Wolf numbers int he Muskwa project area showed a continued increase over 1982-83. In total, wolves have increased four-fold in the Muskwa in the last six years. Very low snow accumualtions combined with incrased wolf numbers necessitated a phasing-in of wolf controlw ith only 6700 square kilometres treated in 1983-84. There were 182, or 61% of the wolves removed. Moose appear to have declined 15% this last year. Seventy-nine percent of the variation in the late winter calf recruitment is explicable by wolf numbers. Ewe mountain sheep appear to have declined 19% this lat year. Ninety-one percent of the variation in late winter lamb proportions and 100% of the variation in second year survival are explicable by wolf numbers. Caribou, constituting less than 3% of the large mammal numbers in the Muskwa, appear to be doing well. It may be that wolves at this time do not seek out this species for food. Recovery of these ungulate populations may be expected from wolf management.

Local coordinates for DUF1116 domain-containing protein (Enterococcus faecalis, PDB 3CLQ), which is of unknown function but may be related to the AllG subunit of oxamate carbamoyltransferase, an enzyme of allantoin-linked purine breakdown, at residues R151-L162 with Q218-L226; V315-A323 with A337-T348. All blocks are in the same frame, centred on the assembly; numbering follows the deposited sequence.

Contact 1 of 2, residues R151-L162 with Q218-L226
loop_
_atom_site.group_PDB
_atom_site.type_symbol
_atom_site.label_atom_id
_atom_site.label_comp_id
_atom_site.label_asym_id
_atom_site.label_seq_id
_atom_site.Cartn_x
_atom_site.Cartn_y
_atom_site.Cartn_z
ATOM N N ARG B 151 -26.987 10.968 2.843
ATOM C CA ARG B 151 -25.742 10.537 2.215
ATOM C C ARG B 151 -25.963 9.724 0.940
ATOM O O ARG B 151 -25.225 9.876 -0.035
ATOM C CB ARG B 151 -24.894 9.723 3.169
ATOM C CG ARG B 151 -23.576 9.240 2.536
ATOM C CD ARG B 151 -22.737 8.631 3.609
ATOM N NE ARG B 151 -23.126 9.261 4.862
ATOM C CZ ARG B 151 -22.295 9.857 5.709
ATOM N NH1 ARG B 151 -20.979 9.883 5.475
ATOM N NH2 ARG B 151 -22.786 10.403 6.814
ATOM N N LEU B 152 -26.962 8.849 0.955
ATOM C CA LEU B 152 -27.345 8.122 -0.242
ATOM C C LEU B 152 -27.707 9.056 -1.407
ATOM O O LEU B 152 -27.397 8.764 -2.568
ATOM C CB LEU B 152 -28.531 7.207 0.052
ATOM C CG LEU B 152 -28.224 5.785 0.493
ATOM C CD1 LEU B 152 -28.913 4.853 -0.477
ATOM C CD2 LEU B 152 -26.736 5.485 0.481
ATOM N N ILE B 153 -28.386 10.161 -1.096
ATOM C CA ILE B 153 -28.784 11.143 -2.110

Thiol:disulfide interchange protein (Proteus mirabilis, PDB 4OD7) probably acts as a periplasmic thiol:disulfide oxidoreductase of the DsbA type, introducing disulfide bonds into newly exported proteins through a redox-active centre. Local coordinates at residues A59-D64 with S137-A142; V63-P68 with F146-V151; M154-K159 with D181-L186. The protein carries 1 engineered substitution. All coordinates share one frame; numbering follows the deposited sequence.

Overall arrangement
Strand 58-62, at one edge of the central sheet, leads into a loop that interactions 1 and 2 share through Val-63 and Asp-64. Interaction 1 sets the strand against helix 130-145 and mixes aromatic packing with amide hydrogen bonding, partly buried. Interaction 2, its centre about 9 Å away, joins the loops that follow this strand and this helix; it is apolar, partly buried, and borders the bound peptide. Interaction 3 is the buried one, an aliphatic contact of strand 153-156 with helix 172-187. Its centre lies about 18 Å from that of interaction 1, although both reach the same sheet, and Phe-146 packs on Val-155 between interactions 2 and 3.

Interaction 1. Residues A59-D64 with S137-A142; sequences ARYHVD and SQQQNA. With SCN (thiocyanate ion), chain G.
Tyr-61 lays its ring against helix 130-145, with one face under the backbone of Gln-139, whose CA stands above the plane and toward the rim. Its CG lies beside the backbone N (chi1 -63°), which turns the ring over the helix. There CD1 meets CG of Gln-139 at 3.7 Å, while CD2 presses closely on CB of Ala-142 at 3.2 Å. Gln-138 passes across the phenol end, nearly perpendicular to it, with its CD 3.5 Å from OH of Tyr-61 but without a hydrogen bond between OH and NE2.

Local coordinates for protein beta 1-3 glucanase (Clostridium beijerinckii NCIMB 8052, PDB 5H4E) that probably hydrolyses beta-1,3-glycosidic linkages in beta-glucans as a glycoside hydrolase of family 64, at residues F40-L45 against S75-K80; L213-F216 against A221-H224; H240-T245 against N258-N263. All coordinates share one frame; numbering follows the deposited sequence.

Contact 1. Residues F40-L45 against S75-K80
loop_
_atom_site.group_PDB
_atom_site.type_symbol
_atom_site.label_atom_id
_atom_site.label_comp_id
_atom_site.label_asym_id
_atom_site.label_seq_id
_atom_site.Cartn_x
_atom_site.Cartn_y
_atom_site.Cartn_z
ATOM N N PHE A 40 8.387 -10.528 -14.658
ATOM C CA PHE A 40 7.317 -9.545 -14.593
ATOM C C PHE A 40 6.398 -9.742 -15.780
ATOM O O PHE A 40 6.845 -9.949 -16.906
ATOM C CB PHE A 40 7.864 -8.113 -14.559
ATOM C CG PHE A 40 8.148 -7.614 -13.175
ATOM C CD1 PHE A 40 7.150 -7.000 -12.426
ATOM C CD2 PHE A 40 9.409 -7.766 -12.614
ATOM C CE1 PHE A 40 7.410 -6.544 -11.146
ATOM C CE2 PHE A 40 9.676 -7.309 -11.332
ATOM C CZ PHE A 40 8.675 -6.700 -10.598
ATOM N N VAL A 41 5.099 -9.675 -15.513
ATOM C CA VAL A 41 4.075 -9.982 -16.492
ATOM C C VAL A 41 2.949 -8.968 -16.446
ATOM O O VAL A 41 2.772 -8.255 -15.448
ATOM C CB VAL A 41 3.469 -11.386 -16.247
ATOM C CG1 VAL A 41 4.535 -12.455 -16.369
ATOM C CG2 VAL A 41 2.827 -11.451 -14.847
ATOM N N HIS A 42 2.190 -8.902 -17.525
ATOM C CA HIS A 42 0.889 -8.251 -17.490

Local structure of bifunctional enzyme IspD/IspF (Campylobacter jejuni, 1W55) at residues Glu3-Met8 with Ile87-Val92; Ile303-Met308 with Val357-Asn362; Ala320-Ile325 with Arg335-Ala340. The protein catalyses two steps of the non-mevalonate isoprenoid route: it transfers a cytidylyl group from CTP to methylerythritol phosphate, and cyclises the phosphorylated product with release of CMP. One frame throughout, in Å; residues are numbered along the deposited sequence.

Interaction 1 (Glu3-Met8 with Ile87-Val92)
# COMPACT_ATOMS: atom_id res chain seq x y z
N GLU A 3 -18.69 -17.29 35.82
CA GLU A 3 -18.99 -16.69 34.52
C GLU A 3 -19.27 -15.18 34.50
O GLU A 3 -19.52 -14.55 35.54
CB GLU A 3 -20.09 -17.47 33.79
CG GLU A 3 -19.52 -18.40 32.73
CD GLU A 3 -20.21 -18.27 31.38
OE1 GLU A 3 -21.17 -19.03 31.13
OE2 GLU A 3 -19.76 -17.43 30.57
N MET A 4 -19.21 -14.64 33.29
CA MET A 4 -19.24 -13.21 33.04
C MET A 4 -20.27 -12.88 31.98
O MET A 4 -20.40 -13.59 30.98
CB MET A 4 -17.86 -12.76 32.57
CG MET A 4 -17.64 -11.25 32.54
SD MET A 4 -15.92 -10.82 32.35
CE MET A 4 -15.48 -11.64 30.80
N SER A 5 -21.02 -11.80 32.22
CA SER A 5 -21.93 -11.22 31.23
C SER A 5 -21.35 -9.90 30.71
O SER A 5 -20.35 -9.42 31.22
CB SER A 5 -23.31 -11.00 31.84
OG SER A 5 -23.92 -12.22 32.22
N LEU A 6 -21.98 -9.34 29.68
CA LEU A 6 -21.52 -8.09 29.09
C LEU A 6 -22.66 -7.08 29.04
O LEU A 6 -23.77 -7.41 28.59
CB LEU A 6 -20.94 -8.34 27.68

Elliott, J. P.. 1984. Muskwa Wolf Management Project of Northeastern B.C. 1983-84 Annual Report. Ministry of Environment. Wildlife Working Report. WR-8